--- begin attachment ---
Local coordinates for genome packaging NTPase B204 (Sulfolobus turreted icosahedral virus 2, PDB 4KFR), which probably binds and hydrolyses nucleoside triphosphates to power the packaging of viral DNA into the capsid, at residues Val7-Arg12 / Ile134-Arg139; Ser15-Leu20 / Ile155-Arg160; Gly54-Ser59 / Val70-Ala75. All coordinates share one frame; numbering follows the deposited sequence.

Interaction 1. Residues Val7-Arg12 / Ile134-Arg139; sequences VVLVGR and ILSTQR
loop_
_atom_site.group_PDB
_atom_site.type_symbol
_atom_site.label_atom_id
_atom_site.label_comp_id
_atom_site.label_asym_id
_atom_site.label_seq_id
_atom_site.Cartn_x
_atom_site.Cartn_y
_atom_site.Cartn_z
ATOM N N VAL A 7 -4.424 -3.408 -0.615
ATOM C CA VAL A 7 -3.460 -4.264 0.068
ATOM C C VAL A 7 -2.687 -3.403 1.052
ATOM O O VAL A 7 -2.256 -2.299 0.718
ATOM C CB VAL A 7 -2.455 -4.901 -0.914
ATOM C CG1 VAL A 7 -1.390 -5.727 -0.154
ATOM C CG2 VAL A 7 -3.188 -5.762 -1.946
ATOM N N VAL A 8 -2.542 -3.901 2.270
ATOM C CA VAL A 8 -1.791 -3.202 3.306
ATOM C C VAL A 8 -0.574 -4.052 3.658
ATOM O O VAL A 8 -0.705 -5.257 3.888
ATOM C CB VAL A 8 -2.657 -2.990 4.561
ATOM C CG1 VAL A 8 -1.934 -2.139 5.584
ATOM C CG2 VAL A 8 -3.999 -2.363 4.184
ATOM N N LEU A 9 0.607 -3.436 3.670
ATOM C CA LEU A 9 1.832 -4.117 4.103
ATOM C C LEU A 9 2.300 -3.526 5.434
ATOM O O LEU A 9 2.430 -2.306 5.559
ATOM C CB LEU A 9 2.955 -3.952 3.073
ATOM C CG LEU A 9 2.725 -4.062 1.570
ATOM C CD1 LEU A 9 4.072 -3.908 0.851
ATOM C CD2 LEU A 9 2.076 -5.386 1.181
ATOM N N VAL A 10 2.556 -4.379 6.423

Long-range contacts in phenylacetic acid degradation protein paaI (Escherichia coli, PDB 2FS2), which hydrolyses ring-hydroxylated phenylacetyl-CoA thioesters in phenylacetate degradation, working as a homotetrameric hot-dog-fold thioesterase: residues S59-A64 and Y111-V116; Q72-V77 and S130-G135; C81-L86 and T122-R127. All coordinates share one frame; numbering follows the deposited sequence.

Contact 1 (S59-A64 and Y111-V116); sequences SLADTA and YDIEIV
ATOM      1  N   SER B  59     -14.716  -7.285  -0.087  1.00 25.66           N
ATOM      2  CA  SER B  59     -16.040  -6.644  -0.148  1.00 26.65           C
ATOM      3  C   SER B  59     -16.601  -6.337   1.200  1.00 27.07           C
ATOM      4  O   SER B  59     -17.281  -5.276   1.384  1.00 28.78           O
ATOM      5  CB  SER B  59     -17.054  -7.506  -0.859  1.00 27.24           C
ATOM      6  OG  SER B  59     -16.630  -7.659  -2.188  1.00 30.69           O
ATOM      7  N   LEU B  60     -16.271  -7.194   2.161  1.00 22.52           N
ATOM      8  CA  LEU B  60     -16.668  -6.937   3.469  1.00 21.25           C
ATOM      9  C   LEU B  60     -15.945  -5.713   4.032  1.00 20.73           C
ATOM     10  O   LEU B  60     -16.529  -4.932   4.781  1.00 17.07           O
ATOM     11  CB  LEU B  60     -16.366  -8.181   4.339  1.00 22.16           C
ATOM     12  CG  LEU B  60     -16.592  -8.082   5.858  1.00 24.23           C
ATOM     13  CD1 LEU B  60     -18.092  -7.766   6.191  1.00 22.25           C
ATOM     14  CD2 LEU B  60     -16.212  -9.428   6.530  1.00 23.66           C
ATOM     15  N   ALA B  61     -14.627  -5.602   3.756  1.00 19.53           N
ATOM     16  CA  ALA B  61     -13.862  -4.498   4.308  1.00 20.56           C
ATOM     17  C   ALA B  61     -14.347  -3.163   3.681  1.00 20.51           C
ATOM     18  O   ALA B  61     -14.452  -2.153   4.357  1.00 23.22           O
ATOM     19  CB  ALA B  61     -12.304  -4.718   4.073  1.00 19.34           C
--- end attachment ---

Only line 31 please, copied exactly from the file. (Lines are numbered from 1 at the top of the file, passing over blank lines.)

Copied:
ATOM C CB LEU A 9 2.955 -3.952 3.073